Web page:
“Renewable fuel volumes continue to increase across the board compared to 2016 levels,” noted Janet McCabe of EPA. “These final standards will boost production, providing for ambitious yet achievable growth of biofuels in the transportation sector. By implementing the program enacted by Congress, we are expanding the nation’s renewable fuels sector while reducing our reliance on imported oil.”
Bob Dinneen, president and CEO of The Renewable Fuels Association is pleased with the finalized 2017 volumes. He stated, “The move will send a positive signal to investors, rippling throughout our economy and environment. By signaling its commitment to a growing biofuels market, the agency will stimulate new interest in cellulosic ethanol and other advanced biofuels, drive investment in infrastructure to accommodate E15 and higher ethanol blends, and make a further dent in reducing greenhouse gas emissions.”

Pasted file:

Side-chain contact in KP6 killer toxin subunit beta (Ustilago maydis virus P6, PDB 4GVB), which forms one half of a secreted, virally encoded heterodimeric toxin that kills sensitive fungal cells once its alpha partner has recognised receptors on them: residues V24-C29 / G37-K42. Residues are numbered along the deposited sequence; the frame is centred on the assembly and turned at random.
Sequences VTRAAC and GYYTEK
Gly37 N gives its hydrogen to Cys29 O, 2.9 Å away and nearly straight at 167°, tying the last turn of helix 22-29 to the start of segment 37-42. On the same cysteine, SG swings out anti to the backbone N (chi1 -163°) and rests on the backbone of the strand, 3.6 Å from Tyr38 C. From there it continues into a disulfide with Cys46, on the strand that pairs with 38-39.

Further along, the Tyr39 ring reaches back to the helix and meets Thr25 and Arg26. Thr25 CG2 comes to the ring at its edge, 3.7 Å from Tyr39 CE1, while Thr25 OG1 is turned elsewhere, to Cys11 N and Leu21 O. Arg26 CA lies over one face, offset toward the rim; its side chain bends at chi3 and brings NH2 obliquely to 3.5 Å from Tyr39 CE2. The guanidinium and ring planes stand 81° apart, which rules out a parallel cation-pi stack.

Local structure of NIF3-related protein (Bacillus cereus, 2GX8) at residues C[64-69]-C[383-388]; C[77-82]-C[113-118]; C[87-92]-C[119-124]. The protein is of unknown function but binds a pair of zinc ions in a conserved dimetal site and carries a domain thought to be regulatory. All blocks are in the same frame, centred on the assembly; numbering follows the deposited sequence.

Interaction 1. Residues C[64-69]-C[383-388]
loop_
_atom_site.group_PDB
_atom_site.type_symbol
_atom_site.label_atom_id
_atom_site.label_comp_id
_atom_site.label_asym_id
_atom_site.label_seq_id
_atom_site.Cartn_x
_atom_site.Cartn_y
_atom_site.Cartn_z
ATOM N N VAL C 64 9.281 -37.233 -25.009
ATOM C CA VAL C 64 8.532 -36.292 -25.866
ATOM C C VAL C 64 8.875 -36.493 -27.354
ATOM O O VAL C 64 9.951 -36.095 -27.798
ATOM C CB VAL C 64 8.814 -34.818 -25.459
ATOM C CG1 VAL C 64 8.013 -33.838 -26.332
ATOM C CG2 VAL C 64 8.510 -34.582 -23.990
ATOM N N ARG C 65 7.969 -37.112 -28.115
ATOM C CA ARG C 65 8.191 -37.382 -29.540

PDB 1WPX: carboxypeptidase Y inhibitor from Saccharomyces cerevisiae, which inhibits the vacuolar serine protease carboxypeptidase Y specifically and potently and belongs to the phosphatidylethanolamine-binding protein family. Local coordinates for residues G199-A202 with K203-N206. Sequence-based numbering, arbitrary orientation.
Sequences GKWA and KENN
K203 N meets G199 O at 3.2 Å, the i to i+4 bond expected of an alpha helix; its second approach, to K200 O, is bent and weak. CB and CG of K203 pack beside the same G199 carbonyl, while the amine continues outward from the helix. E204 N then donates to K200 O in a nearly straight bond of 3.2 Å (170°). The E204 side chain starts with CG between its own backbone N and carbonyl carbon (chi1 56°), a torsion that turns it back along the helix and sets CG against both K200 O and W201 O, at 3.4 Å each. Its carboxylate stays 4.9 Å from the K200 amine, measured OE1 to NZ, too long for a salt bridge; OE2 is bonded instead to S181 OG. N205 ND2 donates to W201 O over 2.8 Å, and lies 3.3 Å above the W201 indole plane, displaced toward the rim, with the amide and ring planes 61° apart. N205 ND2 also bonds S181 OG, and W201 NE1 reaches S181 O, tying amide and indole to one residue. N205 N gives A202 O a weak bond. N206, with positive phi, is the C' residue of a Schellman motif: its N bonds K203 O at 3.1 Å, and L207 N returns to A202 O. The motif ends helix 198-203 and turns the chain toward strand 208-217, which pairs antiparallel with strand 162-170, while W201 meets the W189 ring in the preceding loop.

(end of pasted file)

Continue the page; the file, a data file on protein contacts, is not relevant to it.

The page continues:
Dinneen added, “The final RVO rule helps put consumers in the driver’s seat when it comes to fuel choice at the pump and we thank EPA for listening to the public’s demand for lower cost, higher octane fuels, recognizing the rising demand for gasoline and abiding by the statute. We look forward to getting the RFS back on track, providing the consumer savings, carbon reductions and energy security benefits envisioned by Congress.”
The Advanced Biofuels Association also had a generally positive response to the news. Michael McAdams, president of the Association said, “We congratulate EPA on getting the RVO rule out ahead of schedule. Like last year, it sends a clear signal to the market of the federal government’s intention to stand behind the RFS program. We are also happy to see the confidence and support of the biomass-based diesel pool by continuing to recognize the fact it is growing steadily. And, we welcome increases in both the advanced and cellulosic pools. Those are truly the fuels of the future that deliver the most significant contribution to sustainability.”